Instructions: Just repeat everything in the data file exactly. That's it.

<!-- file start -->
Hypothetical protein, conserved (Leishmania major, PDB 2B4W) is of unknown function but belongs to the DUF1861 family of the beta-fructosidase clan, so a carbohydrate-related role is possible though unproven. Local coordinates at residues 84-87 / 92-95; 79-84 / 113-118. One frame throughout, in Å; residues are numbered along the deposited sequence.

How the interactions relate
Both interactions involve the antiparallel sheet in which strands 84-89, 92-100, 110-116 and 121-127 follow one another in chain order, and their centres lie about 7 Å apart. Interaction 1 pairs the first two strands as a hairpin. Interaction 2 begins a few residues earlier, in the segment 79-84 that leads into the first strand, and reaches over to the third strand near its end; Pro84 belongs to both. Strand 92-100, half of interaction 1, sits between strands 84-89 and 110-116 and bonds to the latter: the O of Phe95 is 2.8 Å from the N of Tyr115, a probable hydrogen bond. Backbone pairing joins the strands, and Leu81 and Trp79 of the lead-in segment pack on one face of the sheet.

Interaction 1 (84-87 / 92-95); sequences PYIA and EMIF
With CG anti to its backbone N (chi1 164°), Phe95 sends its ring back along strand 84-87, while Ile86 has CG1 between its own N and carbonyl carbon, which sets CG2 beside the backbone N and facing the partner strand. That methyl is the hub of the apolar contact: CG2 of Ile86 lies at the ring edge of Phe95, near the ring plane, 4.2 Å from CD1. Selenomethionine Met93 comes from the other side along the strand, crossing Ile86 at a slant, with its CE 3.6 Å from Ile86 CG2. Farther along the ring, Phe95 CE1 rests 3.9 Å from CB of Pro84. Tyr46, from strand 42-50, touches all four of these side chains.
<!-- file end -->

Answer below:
Hypothetical protein, conserved (Leishmania major, PDB 2B4W) is of unknown function but belongs to the DUF1861 family of the beta-fructosidase clan, so a carbohydrate-related role is possible though unproven. Local coordinates at residues 84-87 / 92-95; 79-84 / 113-118. One frame throughout, in Å; residues are numbered along the deposited sequence.

How the interactions relate
Both interactions involve the antiparallel sheet in which strands 84-89, 92-100, 110-116 and 121-127 follow one another in chain order, and their centres lie about 7 Å apart. Interaction 1 pairs the first two strands as a hairpin. Interaction 2 begins a few residues earlier, in the segment 79-84 that leads into the first strand, and reaches over to the third strand near its end; Pro84 belongs to both. Strand 92-100, half of interaction 1, sits between strands 84-89 and 110-116 and bonds to the latter: the O of Phe95 is 2.8 Å from the N of Tyr115, a probable hydrogen bond. Backbone pairing joins the strands, and Leu81 and Trp79 of the lead-in segment pack on one face of the sheet.

Interaction 1 (84-87 / 92-95); sequences PYIA and EMIF
With CG anti to its backbone N (chi1 164°), Phe95 sends its ring back along strand 84-87, while Ile86 has CG1 between its own N and carbonyl carbon, which sets CG2 beside the backbone N and facing the partner strand. That methyl is the hub of the apolar contact: CG2 of Ile86 lies at the ring edge of Phe95, near the ring plane, 4.2 Å from CD1. Selenomethionine Met93 comes from the other side along the strand, crossing Ile86 at a slant, with its CE 3.6 Å from Ile86 CG2. Farther along the ring, Phe95 CE1 rests 3.9 Å from CB of Pro84. Tyr46, from strand 42-50, touches all four of these side chains.